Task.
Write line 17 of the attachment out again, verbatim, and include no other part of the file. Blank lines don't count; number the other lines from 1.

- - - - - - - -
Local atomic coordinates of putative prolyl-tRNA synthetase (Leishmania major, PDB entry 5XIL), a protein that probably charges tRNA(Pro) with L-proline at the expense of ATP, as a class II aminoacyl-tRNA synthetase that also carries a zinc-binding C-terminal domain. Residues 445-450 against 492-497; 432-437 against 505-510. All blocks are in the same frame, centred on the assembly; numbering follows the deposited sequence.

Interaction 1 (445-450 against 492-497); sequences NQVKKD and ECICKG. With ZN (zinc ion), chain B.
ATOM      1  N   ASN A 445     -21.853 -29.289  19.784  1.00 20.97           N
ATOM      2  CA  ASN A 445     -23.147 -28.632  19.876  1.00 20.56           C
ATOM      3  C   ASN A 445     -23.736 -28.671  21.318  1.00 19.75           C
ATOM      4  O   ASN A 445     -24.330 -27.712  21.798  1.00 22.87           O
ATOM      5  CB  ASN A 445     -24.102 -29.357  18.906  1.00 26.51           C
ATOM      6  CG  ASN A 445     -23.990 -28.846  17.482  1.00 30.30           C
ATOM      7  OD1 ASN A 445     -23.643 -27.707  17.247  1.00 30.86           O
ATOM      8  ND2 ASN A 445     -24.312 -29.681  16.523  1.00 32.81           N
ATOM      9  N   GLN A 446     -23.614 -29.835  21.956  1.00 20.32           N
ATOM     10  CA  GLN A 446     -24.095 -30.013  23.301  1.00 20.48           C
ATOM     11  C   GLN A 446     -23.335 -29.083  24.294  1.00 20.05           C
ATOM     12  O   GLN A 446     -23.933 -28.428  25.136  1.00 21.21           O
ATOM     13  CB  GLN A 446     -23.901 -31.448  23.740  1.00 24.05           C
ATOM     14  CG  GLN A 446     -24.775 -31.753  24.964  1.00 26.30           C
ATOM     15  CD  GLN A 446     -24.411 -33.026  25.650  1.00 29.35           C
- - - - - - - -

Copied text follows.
ATOM     15  CD  GLN A 446     -24.411 -33.026  25.650  1.00 29.35           C